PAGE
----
A better reaction - state you are not interested. Don't explain or elaborate, state. Don't give reasons that will be turned against you "Too expensive? Well what about if we...". Just say not interested and prepare to wrap it up. Better yet, don't go to a sales pitch in the first place. Anything that involves attending a "free seminar" or a "presentation" to collect some cold called prize is probably a scam.

I'm not even sure why anyone thinks the resale market is any better either. Yeah you avoid paying a full lump sum but you're still whacked with fees and hidden charges and have to deal with shysters. What's the point?

Comment: Re:Do not ever (Score 1) 116

by DrXym (#47821097) Attached to: MetaFilter Founder Says Vacation Firm Forged Court Docs To Scotch Review
I can't see why anyone would agree to timeshare or possibly contemplate it representing good value. It's easy to book a hotel or rent apartments virtually anywhere in the world, usually from private owners for reasonable fees according to time of year and location.

All these timeshare deals involve a very large lump sum down up front and then resort management fees and other hidden charges. And I'm sure they'd be pushing to loan this lump sum for usurious rates. By the time it's all added up it's probably far more expensive than booking somewhere and that's before considering the lump sum is in the bank or there is no debt to furnish.

It's a scam pure and simple. Even "reputable" timeshare companies are pushing a bad value product. I don't quite understand why the rules governing it aren't stricter or the practice outright banned.

Comment: Re:Seriously? (Score 1) 116

by DrXym (#47815545) Attached to: E-Books On a $20 Cell Phone
I used to read books on a Palm Pilot and I still read them on my phone. Handy for a train other idle moments although nowhere close to ideal.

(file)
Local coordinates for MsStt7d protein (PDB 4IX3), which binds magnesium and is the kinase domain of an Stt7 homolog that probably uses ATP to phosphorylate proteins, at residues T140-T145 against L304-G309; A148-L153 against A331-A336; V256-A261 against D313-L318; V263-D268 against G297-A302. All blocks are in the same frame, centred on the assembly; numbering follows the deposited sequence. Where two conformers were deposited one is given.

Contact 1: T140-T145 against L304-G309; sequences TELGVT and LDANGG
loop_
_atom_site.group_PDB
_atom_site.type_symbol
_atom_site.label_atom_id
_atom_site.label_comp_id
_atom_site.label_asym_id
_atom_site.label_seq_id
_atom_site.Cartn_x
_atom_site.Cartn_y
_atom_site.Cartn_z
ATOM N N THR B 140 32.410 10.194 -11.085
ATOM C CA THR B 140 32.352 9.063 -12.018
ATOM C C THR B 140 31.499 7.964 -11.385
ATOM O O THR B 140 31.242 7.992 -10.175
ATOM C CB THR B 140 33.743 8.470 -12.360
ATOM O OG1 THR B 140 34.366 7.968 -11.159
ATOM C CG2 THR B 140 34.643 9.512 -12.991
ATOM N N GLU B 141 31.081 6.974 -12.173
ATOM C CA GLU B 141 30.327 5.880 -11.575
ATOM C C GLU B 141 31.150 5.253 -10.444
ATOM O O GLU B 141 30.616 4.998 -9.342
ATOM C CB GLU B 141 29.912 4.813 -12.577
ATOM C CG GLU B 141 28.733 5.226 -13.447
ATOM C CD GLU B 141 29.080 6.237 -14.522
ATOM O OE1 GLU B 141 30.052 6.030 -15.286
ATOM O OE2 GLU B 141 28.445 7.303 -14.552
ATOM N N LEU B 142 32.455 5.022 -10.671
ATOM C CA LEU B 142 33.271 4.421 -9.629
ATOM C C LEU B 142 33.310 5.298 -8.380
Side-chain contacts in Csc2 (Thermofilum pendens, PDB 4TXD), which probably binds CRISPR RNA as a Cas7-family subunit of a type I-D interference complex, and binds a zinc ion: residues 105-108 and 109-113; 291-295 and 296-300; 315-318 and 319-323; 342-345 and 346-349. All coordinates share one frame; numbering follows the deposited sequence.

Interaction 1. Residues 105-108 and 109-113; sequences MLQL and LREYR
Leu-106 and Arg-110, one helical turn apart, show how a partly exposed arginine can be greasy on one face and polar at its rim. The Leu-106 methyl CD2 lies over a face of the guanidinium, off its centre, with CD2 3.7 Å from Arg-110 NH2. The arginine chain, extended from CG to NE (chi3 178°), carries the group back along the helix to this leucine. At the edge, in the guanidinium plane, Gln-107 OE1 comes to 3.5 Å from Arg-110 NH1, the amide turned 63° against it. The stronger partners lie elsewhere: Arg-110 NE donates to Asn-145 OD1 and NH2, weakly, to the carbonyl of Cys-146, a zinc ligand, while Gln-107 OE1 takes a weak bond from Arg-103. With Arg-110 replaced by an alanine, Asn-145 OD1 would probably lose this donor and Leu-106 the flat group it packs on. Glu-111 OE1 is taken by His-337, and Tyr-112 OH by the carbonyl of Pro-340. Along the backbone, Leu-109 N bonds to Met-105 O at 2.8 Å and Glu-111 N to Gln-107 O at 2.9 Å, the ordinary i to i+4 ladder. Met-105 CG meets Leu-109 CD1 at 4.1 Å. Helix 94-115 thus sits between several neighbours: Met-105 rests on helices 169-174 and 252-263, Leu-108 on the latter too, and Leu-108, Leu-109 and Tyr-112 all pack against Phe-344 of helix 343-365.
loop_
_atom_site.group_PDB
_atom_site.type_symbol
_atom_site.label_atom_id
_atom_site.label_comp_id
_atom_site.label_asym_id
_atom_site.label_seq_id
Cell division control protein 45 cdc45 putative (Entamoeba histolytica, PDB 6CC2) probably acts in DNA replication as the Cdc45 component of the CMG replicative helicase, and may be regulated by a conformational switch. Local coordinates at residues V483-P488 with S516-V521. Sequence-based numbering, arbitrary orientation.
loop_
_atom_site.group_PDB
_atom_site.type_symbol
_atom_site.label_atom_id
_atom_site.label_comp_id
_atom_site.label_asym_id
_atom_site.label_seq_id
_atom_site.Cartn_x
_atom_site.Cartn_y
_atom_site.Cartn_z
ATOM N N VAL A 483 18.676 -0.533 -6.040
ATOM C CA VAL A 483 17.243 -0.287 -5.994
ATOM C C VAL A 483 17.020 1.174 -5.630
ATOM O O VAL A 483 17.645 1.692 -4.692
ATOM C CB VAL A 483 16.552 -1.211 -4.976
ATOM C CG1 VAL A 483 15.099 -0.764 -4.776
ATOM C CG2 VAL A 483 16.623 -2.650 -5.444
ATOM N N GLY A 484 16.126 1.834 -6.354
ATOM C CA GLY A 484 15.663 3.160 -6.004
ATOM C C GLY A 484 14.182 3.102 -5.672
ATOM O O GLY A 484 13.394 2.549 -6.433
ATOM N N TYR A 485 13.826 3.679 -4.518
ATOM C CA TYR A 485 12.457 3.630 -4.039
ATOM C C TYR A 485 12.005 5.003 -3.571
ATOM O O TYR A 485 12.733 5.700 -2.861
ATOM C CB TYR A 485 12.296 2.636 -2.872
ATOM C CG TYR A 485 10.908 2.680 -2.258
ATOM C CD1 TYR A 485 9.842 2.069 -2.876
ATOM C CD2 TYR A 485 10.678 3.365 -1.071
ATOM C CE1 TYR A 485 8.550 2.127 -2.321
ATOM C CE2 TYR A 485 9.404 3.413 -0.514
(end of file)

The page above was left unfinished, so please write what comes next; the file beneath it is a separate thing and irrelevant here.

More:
Anyway, I see a $20 e-reader as something which is viable and useful particularly if governments started issuing them to kids instead of a heap of text books. It's not even clear to me why governments pay (or expect parents to pay) for text books from publishers when they could use the same money to commission the text books and then distribute them electronically and DRM-free for nothing.

Comment: Re:What's wrong with Windows Server? (Score 1) 613

by DrXym (#47814843) Attached to: You Got Your Windows In My Linux
On Windows services.msc is the snap-in GUI for services. It's the thing that tells you what is running, has options to stop / start them and property sheet to see what user they're run as and what they depend on. It's not a pretty GUI but it does its job. The biggest issue with Windows services is there are too damned many of them. I think Microsoft should implement some kind of higher level grouping so that it's easier to figure out what can be safely turned off. Another tangential peeve is MMC isn't hi-dpi aware which means all the snap-ins are blurry on my laptop.

I don't see that it has much bearing to systemd or init beyond implementing the same basic concept of having system processes that can be started and stopped (and a manual or automatic method of ordering their launch). Unix daemon monitoring GUIs have had start/stop buttons and status for the fundamental reason that Windows does.

Vax Vobiscum